The Evening Brief: Nov. 6, 2012
Your evening reading: voting extended two hours in Galveston County; last look at federal candidates' fundraising numbers; Cruz looking past likely victory tonight
• Galveston County voting extended two hours (Houston Chronicle): "A Galveston County judge has ordered that polls remain open one hour and 54 minutes after the normal closing time because of problems with voting machines, the Galveston County Clerk's Office said."
• Election could set stage for gridlock in Texas Legislature (The Associated Press): "Texas voters may be setting the stage for gridlock when the Legislature meets next year, replacing moderate Republicans with conservatives and Democrats. No one really questions whether Republicans will lose their supermajority in the Texas House after Tuesday's election; the only question is by how much? Republicans hope to limit their losses to six seats. Democrats hope to win more than eight."
• Cruz is already looking beyond his presumed victory (Houston Chronicle): "Republican U.S. Senate candidate Ted Cruz told a group of supporters at Galleria-area polling location around noon that he is looking toward tomorrow, confident in cruising to victory Tuesday night. 'The hard work starts tomorrow,' Cruz said 'At this point, it's all about turnout.'"
• Democrats in red states stress Obama's popular vote, local campaigns (The Hill): "Democratic officials in conservative parts of the country aren't predicting victory for President Obama in their states — but they are focused on winning the national popular vote and races at the local level. … 'The [Texas Democratic Party] is focused on turning out Democrats throughout the state for every race, from school board to the presidency,' Texas Democratic Party Communications Director Tanene Allison told The Hill in an emailed statement."
• Granger says Congress will go to work on nation's fiscal issues (Fort Worth Star-Telegram): "Regardless of who wins the presidential election, Rep. Kay Granger says she thinks Congress will go back to work in the coming weeks and begin coming to grips with the U.S. government's short-term financial problems. The looming 'fiscal cliff' of big tax increases and budget cuts that would take effect January 1 will be worked around, Granger said, likely with short term, stop gap measures at first to give Congressional leaders of both parties times to work negotiate longer term deals."
New in The Texas Tribune:
• Cruz Poised for Big Win as Election Day Arrives: "Barring a historically shocking upset, Tea Party darling Ted Cruz will become Senator-elect Ted Cruz on Tuesday night, and former state Rep. Paul Sadler will join a long line of Texas Democrats who have failed to break the GOP stranglehold on statewide politics. … He said he was 'exclusively' focused on making the case that he’s the best candidate for the U.S. Senate, and he predicted there wouldn’t be an opening anyway. 'I fully expect in 2016 that we will be seeing a campaign for the re-election of Mitt Romney, and I intend to do everything I can to support that re-election,' he said."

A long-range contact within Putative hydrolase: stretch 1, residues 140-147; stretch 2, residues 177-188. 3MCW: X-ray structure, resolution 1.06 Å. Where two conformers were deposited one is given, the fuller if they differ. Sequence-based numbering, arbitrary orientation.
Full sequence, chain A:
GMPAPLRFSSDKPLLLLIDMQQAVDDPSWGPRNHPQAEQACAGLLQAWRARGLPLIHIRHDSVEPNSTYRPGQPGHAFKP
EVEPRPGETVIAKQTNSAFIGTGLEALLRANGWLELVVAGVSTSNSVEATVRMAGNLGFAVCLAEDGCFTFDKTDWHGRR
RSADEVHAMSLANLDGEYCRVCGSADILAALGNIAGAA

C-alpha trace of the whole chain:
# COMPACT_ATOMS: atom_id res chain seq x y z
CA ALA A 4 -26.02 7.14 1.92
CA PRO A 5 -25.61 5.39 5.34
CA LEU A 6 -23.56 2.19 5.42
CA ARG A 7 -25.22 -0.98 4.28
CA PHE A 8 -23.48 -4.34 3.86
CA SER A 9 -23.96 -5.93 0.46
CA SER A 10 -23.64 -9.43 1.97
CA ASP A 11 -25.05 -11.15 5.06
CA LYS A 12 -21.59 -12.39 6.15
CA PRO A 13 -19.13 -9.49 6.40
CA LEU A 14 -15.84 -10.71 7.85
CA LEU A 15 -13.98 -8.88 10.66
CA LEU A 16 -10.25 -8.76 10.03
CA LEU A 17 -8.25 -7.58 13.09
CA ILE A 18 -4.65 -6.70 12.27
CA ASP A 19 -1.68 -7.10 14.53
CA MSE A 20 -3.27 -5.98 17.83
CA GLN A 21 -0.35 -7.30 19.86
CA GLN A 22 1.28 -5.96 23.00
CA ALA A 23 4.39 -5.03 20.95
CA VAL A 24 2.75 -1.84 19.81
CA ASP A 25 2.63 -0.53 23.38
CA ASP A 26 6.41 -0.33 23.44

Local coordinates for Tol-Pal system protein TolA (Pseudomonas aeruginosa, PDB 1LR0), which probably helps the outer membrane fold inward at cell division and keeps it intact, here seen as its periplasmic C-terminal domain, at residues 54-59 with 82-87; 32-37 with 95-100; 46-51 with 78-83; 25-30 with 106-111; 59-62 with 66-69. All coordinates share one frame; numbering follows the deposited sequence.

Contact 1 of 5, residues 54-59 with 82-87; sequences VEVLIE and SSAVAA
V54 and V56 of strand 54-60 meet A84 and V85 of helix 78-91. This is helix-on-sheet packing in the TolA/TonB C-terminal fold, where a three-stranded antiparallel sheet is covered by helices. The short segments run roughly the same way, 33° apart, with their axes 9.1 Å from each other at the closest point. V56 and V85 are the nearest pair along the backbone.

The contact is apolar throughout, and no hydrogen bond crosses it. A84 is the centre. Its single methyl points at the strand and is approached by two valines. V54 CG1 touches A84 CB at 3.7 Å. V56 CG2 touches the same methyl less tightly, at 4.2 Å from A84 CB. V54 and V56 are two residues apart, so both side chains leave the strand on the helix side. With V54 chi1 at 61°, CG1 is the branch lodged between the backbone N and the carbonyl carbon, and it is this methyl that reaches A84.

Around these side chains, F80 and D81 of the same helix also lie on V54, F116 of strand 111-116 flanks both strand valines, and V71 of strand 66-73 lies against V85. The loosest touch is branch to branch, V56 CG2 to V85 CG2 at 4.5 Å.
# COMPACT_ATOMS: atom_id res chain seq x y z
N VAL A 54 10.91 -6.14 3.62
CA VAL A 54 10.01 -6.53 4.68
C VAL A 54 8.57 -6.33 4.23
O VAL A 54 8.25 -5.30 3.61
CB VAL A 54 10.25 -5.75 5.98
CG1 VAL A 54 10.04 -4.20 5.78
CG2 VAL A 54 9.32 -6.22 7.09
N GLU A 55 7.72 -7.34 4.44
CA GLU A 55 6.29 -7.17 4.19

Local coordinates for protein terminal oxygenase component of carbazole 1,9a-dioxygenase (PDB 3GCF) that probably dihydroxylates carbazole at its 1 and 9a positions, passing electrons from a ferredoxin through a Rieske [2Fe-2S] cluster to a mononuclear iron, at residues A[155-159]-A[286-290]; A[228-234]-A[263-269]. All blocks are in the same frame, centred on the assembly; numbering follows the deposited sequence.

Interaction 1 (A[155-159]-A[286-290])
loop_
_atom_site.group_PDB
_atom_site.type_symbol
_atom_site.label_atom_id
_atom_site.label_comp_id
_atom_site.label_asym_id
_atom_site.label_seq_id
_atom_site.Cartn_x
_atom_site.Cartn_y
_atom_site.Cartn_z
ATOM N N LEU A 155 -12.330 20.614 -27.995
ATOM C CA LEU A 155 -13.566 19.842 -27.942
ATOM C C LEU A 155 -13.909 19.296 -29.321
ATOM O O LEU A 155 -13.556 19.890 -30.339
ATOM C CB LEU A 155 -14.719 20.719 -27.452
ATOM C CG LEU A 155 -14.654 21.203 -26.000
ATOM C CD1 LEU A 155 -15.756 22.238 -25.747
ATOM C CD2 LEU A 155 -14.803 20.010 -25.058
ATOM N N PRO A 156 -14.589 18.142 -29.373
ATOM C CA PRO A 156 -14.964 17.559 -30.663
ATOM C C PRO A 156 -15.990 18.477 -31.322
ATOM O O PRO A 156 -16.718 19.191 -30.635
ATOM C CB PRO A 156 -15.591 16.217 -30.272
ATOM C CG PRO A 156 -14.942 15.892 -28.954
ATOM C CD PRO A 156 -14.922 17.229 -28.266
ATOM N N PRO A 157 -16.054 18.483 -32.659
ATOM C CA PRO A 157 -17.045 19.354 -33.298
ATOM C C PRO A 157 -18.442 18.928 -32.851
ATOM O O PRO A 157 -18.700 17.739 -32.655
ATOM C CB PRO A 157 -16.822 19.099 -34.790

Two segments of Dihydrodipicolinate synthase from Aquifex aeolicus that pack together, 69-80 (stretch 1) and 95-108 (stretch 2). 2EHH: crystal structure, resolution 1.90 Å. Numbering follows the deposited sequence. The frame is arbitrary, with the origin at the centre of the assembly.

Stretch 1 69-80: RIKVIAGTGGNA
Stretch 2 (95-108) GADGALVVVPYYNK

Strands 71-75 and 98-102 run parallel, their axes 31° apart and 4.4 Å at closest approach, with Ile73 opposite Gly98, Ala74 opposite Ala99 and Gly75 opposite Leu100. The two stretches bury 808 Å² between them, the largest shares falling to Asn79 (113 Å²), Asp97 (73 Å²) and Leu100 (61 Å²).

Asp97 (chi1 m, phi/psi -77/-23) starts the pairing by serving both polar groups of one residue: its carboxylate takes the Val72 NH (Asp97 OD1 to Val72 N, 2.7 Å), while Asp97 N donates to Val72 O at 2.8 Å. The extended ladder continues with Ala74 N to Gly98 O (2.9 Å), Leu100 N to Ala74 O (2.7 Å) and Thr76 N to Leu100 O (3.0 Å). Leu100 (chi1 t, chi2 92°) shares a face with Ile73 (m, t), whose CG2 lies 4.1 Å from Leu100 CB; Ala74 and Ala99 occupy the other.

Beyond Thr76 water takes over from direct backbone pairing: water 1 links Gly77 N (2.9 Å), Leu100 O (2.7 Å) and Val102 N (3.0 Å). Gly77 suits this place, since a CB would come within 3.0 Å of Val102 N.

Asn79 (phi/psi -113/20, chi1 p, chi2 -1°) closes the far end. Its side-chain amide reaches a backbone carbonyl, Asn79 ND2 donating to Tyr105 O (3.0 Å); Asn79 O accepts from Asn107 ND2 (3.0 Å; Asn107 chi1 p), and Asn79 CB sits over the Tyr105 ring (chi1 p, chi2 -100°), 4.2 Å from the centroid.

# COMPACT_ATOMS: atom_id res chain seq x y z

• Interactive: Last Look at Federal Candidates' Campaign Finance Totals: "On Oct. 25, federal candidates filed their pre-general reports, the last campaign finance reports before the Nov. 6 general election. These reports are our last look at how much money each candidate had on hand before the big day. Use our interactive to view the contribution, expenditure, cash on hand and outstanding loan totals for each candidate."
• Amid Texas Power Market Changes, Little Talk of Impact on Ratepayers: "Ongoing efforts to fix the strained Texas power market will almost certainly have an effect on the monthly power bills for ordinary Texans. But there has been little discussion, or study, of the impact on ratepayers."
• Updated Interactive: Mapping Women's Health Program Providers: "As Texas continues a legal battle to keep Planned Parenthood out of the Women's Health Program, this interactive map shows where the program providers are in relation to the women who could be eligible."
Texas Tribune donors or members may be quoted or mentioned in our stories, or may be the subject of them. For a complete list of contributors, click here.
Information about the authors
Quality journalism doesn't come free
Perhaps it goes without saying — but producing quality journalism isn't cheap. At a time when newsroom resources and revenue across the country are declining, The Texas Tribune remains committed to sustaining our mission: creating a more engaged and informed Texas with every story we cover, every event we convene and every newsletter we send. As a nonprofit newsroom, we rely on members to help keep our stories free and our events open to the public. Do you value our journalism? Show us with your support.Yes, I'll donate today